In his essay “Tremendous Trifles” G.K. Chesterton contrasts travelling the globe in search of exotic places, people and sights with his preference of discovering the meaning and the extraordinary in everyday things and people if we only make the effort to truly see and learn.
That certainly sounds like great advice for photography, after all, Chesterton was not only a brilliant writer but also a gifted visual artist and illustrator. He says “we may, by fixing our attention almost fiercely on the facts actually before us, force them to turn into adventures; force them to give up their meaning and fulfill their mysterious purpose. . . the object of my school is to show how many extraordinary things even a lazy and ordinary man may see if he can spur himself to the single activity of seeing.”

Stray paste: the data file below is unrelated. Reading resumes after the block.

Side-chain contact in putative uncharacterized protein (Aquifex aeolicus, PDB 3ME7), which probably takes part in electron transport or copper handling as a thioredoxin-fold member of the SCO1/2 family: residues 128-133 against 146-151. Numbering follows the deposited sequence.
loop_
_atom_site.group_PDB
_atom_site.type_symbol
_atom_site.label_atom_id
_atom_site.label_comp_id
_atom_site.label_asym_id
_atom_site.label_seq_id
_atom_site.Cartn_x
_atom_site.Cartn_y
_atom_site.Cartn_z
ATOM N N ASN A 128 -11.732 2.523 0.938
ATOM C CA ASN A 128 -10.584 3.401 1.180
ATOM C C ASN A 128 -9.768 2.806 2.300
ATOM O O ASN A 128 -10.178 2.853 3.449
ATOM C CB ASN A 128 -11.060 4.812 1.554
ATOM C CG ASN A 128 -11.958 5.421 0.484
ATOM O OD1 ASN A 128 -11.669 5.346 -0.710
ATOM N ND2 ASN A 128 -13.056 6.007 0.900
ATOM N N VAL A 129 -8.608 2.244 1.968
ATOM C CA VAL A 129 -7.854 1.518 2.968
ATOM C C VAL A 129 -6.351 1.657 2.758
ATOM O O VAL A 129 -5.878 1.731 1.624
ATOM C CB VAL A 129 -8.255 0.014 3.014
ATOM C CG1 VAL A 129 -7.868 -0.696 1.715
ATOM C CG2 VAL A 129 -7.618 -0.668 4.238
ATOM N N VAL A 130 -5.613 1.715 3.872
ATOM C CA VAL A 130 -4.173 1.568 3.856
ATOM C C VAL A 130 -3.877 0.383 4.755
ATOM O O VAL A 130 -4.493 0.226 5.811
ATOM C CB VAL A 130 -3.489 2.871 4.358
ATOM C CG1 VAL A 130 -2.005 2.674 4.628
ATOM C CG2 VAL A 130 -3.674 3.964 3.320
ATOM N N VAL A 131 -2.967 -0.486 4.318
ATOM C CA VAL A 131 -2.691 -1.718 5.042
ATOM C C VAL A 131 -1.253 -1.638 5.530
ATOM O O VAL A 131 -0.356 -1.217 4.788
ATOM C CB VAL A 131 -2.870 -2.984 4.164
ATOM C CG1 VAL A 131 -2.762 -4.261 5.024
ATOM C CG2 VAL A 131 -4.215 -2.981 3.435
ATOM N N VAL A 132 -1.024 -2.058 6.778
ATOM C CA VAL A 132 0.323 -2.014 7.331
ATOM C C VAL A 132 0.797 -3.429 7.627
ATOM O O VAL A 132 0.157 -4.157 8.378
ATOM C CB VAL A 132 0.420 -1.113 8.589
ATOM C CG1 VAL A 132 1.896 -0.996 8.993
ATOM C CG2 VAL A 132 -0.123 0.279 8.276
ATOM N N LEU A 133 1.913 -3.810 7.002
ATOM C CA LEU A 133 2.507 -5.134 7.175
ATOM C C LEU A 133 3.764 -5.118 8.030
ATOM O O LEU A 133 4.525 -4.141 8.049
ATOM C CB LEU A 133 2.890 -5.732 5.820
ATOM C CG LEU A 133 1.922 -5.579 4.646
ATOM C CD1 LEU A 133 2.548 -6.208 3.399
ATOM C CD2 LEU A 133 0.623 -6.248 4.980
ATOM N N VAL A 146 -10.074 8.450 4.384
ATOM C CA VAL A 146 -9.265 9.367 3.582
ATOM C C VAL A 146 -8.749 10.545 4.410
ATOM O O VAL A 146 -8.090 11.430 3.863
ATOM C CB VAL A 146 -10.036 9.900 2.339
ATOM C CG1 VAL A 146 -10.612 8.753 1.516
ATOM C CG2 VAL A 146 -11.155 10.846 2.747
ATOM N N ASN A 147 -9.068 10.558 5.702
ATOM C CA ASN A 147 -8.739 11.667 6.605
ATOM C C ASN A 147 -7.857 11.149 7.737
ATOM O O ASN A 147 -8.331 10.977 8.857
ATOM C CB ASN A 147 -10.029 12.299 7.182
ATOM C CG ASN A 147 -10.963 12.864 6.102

As a photographer I too often hurry from scene to scene instead of stopping and truly paying attention. Chesterton ends his essay with these words, “I will sit still and let the marvels and the adventures settle on me like flies. There are plenty of them, I assure you. The world will never starve for want of wonders; but only for want of wonder.”
Here are some of my feeble attempts to “fix my attention on the facts before me”. In order of appearance
Staircase, Running Shoes From Below, Reflections in the Water, My New Computer, Drainage Cover and Cotton Swabs.